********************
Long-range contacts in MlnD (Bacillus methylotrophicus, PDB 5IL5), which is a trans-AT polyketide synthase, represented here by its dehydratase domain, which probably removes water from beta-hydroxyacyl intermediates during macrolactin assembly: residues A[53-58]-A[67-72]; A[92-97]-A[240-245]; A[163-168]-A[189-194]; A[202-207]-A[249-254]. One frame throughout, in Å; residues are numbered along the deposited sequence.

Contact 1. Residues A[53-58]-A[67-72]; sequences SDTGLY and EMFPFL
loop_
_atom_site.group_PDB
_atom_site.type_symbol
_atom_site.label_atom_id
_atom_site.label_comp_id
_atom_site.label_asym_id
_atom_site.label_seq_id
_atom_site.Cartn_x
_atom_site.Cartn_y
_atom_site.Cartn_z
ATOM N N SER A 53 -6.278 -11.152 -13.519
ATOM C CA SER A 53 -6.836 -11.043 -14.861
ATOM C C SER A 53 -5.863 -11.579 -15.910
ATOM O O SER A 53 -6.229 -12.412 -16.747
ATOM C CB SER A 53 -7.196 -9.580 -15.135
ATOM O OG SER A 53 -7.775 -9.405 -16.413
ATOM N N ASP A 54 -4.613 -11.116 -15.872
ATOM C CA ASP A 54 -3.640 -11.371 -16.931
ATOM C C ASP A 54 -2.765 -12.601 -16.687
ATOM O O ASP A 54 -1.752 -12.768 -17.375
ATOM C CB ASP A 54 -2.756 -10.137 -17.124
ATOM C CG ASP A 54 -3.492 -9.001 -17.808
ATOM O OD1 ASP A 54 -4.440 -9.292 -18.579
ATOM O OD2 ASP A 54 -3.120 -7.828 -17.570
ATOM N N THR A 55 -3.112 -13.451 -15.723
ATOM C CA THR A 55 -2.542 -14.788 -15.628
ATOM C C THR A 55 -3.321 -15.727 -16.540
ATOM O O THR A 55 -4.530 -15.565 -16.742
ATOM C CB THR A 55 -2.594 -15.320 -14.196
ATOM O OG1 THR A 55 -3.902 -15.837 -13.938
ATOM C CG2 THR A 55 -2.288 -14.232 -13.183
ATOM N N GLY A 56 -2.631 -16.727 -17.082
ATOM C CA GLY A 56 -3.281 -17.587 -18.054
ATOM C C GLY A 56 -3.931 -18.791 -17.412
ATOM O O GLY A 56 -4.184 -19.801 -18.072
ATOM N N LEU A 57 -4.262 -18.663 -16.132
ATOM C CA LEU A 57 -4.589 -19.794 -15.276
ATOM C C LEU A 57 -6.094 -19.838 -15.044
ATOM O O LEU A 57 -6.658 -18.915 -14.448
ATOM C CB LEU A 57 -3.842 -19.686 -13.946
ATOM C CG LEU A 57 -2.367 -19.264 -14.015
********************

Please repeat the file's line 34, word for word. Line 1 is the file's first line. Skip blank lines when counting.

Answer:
ATOM N N GLY A 56 -2.631 -16.727 -17.082